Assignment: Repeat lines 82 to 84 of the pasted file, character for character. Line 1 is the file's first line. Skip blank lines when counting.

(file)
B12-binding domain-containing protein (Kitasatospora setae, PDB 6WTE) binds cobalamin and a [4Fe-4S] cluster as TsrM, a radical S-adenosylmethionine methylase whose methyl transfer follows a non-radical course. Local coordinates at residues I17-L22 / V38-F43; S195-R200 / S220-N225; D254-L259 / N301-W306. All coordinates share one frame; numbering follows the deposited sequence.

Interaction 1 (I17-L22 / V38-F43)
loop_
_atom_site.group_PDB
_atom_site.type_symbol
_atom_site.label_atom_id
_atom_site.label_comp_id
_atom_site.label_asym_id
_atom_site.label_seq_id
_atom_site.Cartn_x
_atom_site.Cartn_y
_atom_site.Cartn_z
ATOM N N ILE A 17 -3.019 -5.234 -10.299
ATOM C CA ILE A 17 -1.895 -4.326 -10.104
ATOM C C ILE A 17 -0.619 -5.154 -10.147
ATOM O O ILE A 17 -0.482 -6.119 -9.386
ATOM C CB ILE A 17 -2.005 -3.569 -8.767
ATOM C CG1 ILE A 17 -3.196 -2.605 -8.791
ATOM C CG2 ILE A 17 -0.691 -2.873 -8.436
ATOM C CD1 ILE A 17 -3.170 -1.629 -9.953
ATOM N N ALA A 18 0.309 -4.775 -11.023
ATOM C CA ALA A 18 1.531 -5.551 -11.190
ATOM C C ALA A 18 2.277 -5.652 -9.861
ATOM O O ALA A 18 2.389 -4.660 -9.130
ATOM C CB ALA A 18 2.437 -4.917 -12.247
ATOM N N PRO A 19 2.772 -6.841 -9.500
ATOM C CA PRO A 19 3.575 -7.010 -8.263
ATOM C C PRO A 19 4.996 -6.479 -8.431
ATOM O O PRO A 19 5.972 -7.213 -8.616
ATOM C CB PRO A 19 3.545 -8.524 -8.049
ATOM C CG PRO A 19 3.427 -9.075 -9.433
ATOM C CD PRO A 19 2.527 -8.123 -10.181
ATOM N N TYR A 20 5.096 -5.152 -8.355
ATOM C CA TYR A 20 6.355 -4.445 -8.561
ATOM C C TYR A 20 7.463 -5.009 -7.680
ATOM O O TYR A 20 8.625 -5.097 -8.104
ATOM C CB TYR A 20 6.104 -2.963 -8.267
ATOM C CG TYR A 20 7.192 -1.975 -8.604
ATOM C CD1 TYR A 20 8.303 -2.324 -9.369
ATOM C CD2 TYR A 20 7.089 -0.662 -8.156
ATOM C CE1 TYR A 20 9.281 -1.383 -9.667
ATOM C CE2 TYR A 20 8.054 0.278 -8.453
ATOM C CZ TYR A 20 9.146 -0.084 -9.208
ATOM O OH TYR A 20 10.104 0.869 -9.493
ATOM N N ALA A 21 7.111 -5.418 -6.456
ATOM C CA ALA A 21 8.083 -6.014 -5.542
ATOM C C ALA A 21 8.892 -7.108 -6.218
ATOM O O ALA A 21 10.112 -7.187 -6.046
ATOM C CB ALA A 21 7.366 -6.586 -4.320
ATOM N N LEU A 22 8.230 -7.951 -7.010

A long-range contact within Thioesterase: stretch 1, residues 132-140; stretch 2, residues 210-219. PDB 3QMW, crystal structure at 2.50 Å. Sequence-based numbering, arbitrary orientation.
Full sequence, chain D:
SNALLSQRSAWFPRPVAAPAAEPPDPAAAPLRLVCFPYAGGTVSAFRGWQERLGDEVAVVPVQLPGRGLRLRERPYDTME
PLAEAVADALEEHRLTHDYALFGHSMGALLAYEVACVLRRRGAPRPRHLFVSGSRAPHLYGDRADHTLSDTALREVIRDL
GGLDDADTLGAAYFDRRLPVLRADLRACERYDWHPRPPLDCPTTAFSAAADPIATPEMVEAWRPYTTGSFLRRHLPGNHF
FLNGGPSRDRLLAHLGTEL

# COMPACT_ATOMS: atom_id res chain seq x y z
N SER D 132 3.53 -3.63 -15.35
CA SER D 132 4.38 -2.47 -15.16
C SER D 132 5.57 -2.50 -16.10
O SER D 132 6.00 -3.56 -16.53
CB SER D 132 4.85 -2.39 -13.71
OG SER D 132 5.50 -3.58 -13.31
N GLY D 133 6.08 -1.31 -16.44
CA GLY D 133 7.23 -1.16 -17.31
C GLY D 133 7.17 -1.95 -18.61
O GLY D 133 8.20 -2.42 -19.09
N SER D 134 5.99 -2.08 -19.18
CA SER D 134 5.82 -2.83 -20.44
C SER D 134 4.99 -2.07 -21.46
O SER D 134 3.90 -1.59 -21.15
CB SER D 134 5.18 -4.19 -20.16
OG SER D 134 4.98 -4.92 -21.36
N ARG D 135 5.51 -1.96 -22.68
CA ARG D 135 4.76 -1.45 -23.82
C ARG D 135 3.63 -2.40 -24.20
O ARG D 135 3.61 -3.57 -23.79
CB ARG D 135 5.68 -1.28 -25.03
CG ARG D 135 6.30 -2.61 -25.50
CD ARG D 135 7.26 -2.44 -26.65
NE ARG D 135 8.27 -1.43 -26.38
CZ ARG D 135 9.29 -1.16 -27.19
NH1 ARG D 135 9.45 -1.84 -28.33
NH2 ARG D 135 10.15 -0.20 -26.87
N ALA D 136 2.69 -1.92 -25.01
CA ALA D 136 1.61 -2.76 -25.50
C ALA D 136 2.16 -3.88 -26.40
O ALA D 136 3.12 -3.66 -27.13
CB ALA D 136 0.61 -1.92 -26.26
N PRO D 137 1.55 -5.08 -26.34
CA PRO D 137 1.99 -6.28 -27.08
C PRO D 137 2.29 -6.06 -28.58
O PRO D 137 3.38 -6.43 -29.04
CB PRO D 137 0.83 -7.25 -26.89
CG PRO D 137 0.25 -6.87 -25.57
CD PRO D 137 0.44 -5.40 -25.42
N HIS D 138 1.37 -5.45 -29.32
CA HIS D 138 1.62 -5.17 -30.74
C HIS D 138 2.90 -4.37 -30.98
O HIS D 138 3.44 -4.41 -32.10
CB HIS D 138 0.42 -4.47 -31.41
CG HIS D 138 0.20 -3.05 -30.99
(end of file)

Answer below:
CZ ARG D 135 9.29 -1.16 -27.19
NH1 ARG D 135 9.45 -1.84 -28.33
NH2 ARG D 135 10.15 -0.20 -26.87